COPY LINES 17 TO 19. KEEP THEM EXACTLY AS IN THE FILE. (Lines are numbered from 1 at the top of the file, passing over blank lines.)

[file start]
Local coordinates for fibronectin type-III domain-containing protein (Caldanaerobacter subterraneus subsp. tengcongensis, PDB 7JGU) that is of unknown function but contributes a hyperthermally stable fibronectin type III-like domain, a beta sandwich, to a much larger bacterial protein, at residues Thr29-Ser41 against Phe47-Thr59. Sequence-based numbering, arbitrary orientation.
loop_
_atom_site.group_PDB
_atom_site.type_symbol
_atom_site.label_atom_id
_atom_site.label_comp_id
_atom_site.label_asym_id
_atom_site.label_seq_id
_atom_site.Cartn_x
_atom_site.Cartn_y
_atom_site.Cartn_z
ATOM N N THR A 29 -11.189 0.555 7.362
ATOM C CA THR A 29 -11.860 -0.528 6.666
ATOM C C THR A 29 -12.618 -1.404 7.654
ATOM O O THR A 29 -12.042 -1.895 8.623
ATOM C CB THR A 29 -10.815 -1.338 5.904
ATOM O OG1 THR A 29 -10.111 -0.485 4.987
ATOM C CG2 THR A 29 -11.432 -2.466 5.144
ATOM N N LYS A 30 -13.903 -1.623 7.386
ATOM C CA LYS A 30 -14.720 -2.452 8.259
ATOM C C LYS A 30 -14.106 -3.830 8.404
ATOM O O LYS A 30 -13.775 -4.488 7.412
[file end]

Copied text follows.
ATOM O OG1 THR A 29 -10.111 -0.485 4.987
ATOM C CG2 THR A 29 -11.432 -2.466 5.144
ATOM N N LYS A 30 -13.903 -1.623 7.386